New Statesman & Society leader, 26 May 1991
Tony Blair appears to have learned the bits of Harold Wilson he needs to emulate. But does he know what he should not copy in power?
The death of Harold Wilson this week has prompted a flood of commentary on his legacy to British politics – and that is hardly surprising. Although, as a result of illness, Wilson was not an active player for the last decade ofhis life, his contribution to British politics in the 30 years immediately after the second world war was immense.
Consider the achievements. He won four elections out of five he fought as Labour leader – and he would have won the fifth, in 1970, but for a combination of bad luck, the political naivety of chancellor Roy Jenkins and, it has to be said, a dulling of his own political instincts, brought on in part by several years of vicious party in-fighting. His first election victory, in 1964, saw Labour winning an absolute majority in the Commons, ending 13 years of Tory rule – the first and only time since 1906 that an opposition party has won such a majority against a Conservative administration. Today, after 16 years that have seen four consecutive Tory general election victories, this appears even more remarkable than it did at the time. Then there was the revolution in social legislation in the 19605 – on abortion, homosexuality, divorce and reduction of the voting age – and the massive expansion of educational opportunities achieved between 1966 and 1970 (including the creation of the Open University, very much the brainchild of Wilson and his arts minister, Jennie Lee).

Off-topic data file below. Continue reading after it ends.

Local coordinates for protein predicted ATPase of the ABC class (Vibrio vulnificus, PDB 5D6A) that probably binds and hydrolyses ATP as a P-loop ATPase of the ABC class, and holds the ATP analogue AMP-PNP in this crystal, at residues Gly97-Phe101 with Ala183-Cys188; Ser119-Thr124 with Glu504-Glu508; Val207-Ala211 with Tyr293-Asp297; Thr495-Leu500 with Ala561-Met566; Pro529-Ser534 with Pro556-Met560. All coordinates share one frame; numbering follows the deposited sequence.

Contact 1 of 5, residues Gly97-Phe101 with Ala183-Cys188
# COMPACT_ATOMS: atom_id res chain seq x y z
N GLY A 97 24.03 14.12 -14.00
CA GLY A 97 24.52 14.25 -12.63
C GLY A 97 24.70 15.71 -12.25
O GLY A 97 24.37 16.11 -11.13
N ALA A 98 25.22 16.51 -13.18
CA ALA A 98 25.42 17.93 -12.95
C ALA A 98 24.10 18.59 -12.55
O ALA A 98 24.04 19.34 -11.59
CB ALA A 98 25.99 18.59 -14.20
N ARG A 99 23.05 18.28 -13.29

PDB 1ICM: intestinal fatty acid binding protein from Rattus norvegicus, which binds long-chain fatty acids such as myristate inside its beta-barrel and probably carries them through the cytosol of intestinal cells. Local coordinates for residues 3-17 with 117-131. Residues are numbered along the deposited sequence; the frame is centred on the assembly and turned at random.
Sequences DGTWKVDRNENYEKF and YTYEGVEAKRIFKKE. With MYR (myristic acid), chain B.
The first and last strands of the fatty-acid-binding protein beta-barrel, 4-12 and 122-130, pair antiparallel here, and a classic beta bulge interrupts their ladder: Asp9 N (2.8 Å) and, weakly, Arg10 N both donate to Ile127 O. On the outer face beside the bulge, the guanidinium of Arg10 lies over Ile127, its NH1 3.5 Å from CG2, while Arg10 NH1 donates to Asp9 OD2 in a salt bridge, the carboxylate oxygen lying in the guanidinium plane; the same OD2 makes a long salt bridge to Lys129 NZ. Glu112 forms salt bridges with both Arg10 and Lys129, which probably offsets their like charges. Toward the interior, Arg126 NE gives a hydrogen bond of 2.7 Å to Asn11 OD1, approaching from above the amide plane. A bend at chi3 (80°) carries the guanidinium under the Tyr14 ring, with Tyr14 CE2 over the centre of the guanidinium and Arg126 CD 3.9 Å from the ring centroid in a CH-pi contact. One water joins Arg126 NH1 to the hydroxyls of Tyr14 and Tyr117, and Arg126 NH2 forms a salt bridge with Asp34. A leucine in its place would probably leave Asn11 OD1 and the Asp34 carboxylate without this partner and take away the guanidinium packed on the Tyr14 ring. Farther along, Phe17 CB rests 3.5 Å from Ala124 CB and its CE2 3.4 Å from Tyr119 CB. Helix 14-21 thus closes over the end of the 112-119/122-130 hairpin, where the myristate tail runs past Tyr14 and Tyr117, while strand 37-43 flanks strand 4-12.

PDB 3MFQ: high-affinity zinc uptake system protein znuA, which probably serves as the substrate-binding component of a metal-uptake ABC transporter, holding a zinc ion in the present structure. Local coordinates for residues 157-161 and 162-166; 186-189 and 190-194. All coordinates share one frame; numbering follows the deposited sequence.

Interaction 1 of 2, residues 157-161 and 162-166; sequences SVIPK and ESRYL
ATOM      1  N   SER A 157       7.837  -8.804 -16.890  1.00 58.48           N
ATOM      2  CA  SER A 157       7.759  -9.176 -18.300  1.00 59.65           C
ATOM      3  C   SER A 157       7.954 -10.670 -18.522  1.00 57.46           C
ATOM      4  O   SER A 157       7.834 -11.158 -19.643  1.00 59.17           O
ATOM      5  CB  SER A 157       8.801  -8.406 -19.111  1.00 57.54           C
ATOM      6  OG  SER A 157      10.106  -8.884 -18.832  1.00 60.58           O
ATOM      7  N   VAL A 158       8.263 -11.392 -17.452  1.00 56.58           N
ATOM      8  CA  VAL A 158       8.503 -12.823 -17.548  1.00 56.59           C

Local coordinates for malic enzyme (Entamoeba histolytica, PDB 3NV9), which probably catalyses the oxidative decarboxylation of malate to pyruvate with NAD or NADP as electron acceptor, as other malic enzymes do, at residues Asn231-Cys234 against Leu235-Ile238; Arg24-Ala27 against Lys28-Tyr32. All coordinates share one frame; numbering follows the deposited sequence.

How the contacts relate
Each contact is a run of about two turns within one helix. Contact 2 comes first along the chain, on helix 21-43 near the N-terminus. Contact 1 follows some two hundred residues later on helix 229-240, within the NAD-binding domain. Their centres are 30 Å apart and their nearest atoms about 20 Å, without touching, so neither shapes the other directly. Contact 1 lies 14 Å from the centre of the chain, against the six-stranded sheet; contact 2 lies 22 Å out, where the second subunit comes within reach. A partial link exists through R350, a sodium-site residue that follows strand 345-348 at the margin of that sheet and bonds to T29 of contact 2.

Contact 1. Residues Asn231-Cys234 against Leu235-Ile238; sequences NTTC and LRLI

Even on the economic front, once the huge psychological hurdle of devaluation had been cleared, the record of the 19605 Labour government is remarkably good: the best sustained growth of any period since the war, and the transformation of the balance of payments and the budget deficit. Edward Heath was handed the most favourable set of economic circumstances of any incoming prime minister this century. In short, the first Wilson administration bears comparison with the great reforming Labour government of 1945-51.
And yet, for all this – and despite the warm glow of nostalgia with which the British view the 19605 – Wilson's reputation has languished. It is only recently that there has been anything of a revival as time begins to lend some objectivity to assesments of his record.
Some of that is down to the persistence of baseless smears about his private life and his alleged sympathies with the Soviet Union, put about by paranoiacs on the far right throughout his period in office. But Wilson hardly helped matters with his dubious choice of friends – to some of whom he gave peerages and knighthoods – and by his endless opportunist wheeling and dealing on everything from Vietnam and Rhodesia to trade union policy and nuclear weapons. Even – particularly – among those on the left who admire his abilities as a populist electoral politician, there are few who defend the way in which he governed.
In the run-up to the 1992 general election, when Labour was well ahead in the opinion polls, the Tories toyed seriously with the idea of casting Neil Kinnock as a latter-day Wilson in their election propaganda – vigorous, attractive and even effective in opposition, but a certain slave to prevarication, procrastination and unprincipled compromise in office. In the end, the plan was shelved, partly because Kinnock stopped looking quite as dangerous, but largely because the Tories discovered that many voters didn't know why they were supposed to be afraid of a new Wilson.
Three years on, memories of the Wilson years are still hazier – yet Tony Blair looks and sounds more like the Wilson of 1963 than Kinnock ever did, right down to the rhetoric of modernity at the core ofhis political message. Blair appears to have learned the bits of Wilson that he needs to emulate. The big unanswered question is whether he knows what he should not try to copy when he gets to Number Ten.